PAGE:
After reading carefully all the replies to my post which posed questions about the format of the Stitch Explorer I realise that for many people time is a big factor. Time is either mentioned directly or is a strong undercurrent to replies. Since much of this challenge is about exploring different embroidery styles if I continue as is, the issue will continue to be a factor.
Since it is better to have some extra time to explore in a relaxed but curious manner that feel pressured to do ‘something’ for the challenge I think the odd ‘catch up’ month is needed for most people. So catch up months will be June, September and December.
I figure knowing catch up periods are approaching will relieve pressure for those that worry about making deadlines. So for some personality types June is a breathing space in the middle of the year and yet it far enough away to not allow excuses for the procrastinators. December is always a high pressure month as many people are making gifts but at least if it is declared a catch up month people are not stressing about meeting a challenge deadline too.
On the idea of a list of what was ahead in the challenge the group was divided. Some wanted to plan and prepare, think ahead and perhaps do a little research others liked the surprise. I have prepared a brief outline of the challenge. It is in a PDF file so for those that want to download it and have it to hand they can. For those that want the surprise, do not download it as I will announce the challenge as per normal.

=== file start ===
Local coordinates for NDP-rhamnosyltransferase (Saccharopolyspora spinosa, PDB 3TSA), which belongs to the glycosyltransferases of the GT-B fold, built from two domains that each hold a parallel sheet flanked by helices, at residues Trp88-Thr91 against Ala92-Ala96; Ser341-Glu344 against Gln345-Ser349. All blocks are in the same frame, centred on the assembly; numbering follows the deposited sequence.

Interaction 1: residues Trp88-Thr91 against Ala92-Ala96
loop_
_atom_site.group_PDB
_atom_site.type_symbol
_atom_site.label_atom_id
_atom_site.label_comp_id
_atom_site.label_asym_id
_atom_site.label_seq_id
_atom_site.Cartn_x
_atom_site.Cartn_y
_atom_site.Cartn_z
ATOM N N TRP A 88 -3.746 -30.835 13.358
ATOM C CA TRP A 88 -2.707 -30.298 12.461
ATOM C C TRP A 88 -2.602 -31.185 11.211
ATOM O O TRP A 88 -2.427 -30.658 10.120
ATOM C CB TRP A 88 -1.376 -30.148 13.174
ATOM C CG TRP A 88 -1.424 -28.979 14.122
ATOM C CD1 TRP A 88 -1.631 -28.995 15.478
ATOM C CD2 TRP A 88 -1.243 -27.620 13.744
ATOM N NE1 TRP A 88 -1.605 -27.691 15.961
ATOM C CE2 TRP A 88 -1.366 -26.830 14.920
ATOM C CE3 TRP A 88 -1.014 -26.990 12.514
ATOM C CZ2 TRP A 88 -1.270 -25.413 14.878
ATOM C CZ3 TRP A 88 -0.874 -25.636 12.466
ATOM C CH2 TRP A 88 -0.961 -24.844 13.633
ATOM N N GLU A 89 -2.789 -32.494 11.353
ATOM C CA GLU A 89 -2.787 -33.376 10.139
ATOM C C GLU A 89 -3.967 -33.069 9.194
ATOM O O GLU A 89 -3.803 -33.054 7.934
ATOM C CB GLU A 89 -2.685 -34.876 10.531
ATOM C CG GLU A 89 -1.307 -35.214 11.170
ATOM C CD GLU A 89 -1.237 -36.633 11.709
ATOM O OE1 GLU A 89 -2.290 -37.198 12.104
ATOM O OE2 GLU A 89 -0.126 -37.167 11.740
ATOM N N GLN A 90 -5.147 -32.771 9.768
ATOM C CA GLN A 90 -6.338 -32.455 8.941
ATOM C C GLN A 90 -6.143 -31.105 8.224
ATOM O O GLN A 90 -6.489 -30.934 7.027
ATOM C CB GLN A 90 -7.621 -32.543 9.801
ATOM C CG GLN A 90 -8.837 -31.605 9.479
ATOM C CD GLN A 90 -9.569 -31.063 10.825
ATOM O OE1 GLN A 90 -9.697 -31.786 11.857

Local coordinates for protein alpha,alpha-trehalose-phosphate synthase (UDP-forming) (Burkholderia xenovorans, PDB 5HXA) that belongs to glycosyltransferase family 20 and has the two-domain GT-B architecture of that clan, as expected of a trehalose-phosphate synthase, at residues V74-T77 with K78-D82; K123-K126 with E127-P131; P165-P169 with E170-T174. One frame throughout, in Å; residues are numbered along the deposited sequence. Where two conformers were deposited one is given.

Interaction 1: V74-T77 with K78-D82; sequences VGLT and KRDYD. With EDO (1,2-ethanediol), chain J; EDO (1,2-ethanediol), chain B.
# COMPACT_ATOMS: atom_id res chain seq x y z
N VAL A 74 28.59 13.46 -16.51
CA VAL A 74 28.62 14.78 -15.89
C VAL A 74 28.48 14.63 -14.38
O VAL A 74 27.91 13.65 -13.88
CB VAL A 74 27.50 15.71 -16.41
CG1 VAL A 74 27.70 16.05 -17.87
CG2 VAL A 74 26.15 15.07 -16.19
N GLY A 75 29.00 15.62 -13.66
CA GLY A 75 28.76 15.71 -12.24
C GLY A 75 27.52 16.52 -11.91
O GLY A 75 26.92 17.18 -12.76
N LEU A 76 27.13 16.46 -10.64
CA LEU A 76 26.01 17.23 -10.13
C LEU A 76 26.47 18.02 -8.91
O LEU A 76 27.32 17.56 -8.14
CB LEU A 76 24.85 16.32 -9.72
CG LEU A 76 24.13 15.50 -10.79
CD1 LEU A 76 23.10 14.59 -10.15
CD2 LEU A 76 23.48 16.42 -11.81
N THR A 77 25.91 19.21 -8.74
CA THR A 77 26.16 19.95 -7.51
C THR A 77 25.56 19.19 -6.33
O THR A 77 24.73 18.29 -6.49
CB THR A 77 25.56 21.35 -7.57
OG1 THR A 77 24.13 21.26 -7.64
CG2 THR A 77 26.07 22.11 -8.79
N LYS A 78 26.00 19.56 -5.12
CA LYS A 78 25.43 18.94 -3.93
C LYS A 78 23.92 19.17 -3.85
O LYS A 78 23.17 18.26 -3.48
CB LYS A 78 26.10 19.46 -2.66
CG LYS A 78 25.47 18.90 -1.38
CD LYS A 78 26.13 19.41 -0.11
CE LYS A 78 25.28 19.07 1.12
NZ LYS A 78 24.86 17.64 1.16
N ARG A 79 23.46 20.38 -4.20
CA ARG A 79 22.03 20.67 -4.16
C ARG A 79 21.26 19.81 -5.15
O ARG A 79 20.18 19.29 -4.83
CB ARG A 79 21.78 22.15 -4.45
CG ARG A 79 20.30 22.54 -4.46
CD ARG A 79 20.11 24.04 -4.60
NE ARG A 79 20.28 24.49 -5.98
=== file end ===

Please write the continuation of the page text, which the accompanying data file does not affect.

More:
As always I am happy to hear reactions and have comments on these changes.
The challenge this month.
This month I am going to suggest that people look at needleweaving. This is a technique often found in drawn thread embroidery as the example above illustrates. That said, you DO NOT have to engage fully with drawn thread work to explore this technique.
Simply apply the key idea of weaving a thread to create an interesting surface and see where it can take you. The threads you weave can be part of a foundation fabric as you would in drawn thread work or lay a foundation of threads yourself to create free form bars as I have done here. I have instructions on how to work freestyle woven bars in the post below.
Slightly off topic:
I know I will get asked about this sampler section. What are you looking at? Australia was really shaken by the Victorian fires. I thought the event warranted marking. I made a Black Saturday sampler and it will be added to my larger band sampler … anyway back to what I was saying…
This is section of my band sampler, I have included here so you can see where I have used contemporary drawn thread and needleweaving techniques to create an area in the fore ground.
Hopefully these few illustrations will give you a small hint as to what is possible with needleweaving and some of the woven stitches.
For drawn thread work see Part I – Drawn Thread Embroidery by Therese Dillmont (PDF) and Part II – Drawn Thread Embroidery by Therese Dillmont (PDF) both supplied by the Antique Pattern Library
I reviewed this Drawn thread embroidery book online yesterday and as you can see on page 18 and 19 there are a number of traditional needleweaving examples with associated instructions.
You will also find directions on how to do “open work” in The Encyclopedia of Needlework by Thérèse de Dillmont which is also online. You will find some interesting patterns about one third of the way down on this page.
How to participate in the stitch explorer challenge
Stitch some samples. You can explore the tradition or push this embroidery style into the 21st century by breaking a few rules.
Blog it or put images somewhere online where people can see them. If you use flickr send them to the Stitchexplorer group
Come back to this post and leave a comment with your web address in it so that people can visit and see what you have done.
Note if when you leave a comment, you fill in the form with your URL, it means that when people click on your name they will be taken to your blog.